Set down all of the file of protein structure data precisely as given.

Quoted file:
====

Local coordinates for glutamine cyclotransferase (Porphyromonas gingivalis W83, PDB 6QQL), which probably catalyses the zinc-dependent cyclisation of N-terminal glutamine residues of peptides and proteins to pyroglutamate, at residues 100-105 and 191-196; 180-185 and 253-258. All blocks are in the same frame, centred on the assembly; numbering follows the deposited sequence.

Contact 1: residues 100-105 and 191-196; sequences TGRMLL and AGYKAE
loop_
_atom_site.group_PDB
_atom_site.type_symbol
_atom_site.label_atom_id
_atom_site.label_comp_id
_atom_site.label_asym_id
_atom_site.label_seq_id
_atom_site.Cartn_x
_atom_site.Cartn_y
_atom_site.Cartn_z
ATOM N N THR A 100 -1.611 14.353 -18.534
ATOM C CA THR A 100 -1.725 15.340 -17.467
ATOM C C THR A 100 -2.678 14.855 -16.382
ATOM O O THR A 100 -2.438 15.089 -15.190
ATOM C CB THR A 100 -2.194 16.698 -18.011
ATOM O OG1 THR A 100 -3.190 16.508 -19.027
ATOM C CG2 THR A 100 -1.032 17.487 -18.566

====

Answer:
Local coordinates for glutamine cyclotransferase (Porphyromonas gingivalis W83, PDB 6QQL), which probably catalyses the zinc-dependent cyclisation of N-terminal glutamine residues of peptides and proteins to pyroglutamate, at residues 100-105 and 191-196; 180-185 and 253-258. All blocks are in the same frame, centred on the assembly; numbering follows the deposited sequence.

Contact 1: residues 100-105 and 191-196; sequences TGRMLL and AGYKAE
loop_
_atom_site.group_PDB
_atom_site.type_symbol
_atom_site.label_atom_id
_atom_site.label_comp_id
_atom_site.label_asym_id
_atom_site.label_seq_id
_atom_site.Cartn_x
_atom_site.Cartn_y
_atom_site.Cartn_z
ATOM N N THR A 100 -1.611 14.353 -18.534
ATOM C CA THR A 100 -1.725 15.340 -17.467
ATOM C C THR A 100 -2.678 14.855 -16.382
ATOM O O THR A 100 -2.438 15.089 -15.190
ATOM C CB THR A 100 -2.194 16.698 -18.011
ATOM O OG1 THR A 100 -3.190 16.508 -19.027
ATOM C CG2 THR A 100 -1.032 17.487 -18.566